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RHE 398T Help Materials

These pages support instructors of RHE 306 and RHE 309 to teach information and digital literacy skills.

Evaluating Viewpoints

Identify Bias and Assess Credibility of Resources

What to know about teaching evaluation skills

  • Evaluating sources is not a skill students will be taught in one week or in one course - you're laying the foundation for deeper skills that will be honed in a student's specific discipline. 

  • You're teaching students the skills they need to evaluate viewpoints no matter where they find them - i.e. from vetted sources and from Twitter.

  • You will need to revisit the teaching of these skills throughout the semester. 

  • Evaluating sources is intuitive to you - that is not the case for early researchers.

  • Bias is a word that has been weaponized. When discussing bias with students, please avoid:

    • Oversimplifying bias by explaining in terms of race, ethnicity, religion, age, sexual orientation. Identity and life experience influence perspective and should be considered, but it undermines the speaker's credibility to disregard other factors. It also stymies deeper, richer analysis of what constitutes authority and perspective.

    • Avoiding the topic of bias. Bias, the word, has been stigmatized for students (think of 'bias incidents' in college or 'fake news'). Your job is to get them thinking about how we use this term and how bias affects how we perceive and participate in arguments.

Skills you'll need to reinforce throughout the semester

I avoid, come hell or high water, simplistic tests or mnemonic acronyms to use in evaluating info. You should, too. It doesn't allow for nuance and makes a complex process into a checklist.

  • Authority: Does the source have an author? Students sometimes choose sources that don't have authors. Explain why authorship is important for identifying credibility and expertise and bias.
  • Citations: Does the author make reference to evidence? Can you evaluate that evidence as well? Has it been presented fairly?
  • Scholarship: Is this the first time your students have heard the word scholarly? Peer review? Go over these concepts and talk about the scholarly conversation and why it's an essential piece of the information cycle: how it informs debates and journalism, how it can be used as evidence in positive or misleading ways when in the wrong hands.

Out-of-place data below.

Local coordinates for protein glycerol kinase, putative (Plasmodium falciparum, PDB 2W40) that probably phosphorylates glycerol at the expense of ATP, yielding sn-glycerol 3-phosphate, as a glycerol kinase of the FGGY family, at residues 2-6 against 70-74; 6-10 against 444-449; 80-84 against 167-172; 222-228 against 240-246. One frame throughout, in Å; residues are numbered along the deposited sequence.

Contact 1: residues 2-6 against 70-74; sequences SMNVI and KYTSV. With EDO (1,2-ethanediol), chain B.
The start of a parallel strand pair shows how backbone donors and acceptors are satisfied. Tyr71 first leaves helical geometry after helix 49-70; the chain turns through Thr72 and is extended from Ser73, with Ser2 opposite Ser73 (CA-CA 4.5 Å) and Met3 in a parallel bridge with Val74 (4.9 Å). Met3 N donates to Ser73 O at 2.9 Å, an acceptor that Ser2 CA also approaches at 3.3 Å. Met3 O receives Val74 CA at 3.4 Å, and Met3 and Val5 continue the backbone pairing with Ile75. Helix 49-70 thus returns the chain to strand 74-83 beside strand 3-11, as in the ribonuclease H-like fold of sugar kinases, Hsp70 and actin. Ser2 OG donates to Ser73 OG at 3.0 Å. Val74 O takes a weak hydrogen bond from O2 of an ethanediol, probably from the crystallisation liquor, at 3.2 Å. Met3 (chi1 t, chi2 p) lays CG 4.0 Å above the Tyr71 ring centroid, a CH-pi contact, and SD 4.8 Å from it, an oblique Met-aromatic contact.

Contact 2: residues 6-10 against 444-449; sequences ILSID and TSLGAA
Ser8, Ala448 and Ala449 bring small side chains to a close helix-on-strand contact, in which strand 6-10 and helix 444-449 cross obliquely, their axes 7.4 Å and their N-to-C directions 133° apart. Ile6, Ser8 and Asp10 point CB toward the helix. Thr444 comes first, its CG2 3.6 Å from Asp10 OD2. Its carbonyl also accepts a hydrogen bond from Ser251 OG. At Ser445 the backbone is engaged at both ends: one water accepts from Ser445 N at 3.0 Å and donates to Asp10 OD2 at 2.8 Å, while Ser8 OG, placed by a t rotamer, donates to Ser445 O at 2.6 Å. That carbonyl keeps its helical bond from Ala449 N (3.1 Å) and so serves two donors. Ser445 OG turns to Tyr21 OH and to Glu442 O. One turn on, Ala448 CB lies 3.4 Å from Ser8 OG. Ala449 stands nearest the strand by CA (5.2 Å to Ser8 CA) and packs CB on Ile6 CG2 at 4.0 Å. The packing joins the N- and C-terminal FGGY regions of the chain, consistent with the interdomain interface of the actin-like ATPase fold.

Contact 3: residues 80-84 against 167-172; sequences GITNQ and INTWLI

• Audience: Who is this article written for? Is this source for a general or expert audience? Does it inform or persuade?

This exercise is designed to get students thinking about author, audience and publication. You may use the fracking scenario below (and in the Powerpoint) or create your own.

Scenario: The Texas legislature is considering legislation to regulate fracking.

  • President, Plains Exploration and Production Company (producers of natural gas), writes a letter to the editor of the Houston Chronicle about the number of employees in his company working in hydraulic fracturing.
  • Professor of Geology at the University of Austin, and member of the board of the Plains Exploration and Production Company, publishes an article in the newsletter of America's Gas Alliance about studies denying a link between fracking and groundwater contamination.
  • Head of the West Texas Cotton Farmers Association, is interviewed on NPR about how the drought and fracking has impacted farming.
  • A West Texas rancher, writes a piece for Texas Monthly about fracking and its effect on livestock
  • Head of the Texas Medical Association, blogs about the impact of the chemicals used in fracking on human health.

In class activity 2

  • Modeling in class: Use your own scenario or the one provided below. Who is the author? What is his agenda? What other works has he published? What does that tell you about his perspective? What about the publication? What do the readers of this magazine think about government and business?

In class activity 3, or take home activity: This worksheet, which can be assigned in two different formats, walks students through identifying bias in an article you assign, or as a component of their own research.

Note about 'Fake News'

Sometimes people use the term fake news to describe news or media that is unreliable or bogus. There continues to be controversy over illegitimate news in social media feeds, often produced overseas for profit or political interference. 

Sometimes the term is used to describe media that is perceived as unfairly biased. This view is an insidious one. Being biased does not make a piece of information untruthful - it tells us about the perspective of those producing it. 

Additionally, you may have students who have decided that many major news outlets are fake and so they turn to a handful of outlets they've decided to trust. Being a responsible citizen means exposure to a variety of viewpoints. It means understanding what a journalist does and the importance of the fourth estate in a democracy. 

It means learning the difficult process of analyzing every piece of news on its own merits before dismissing it as fake or biased. 

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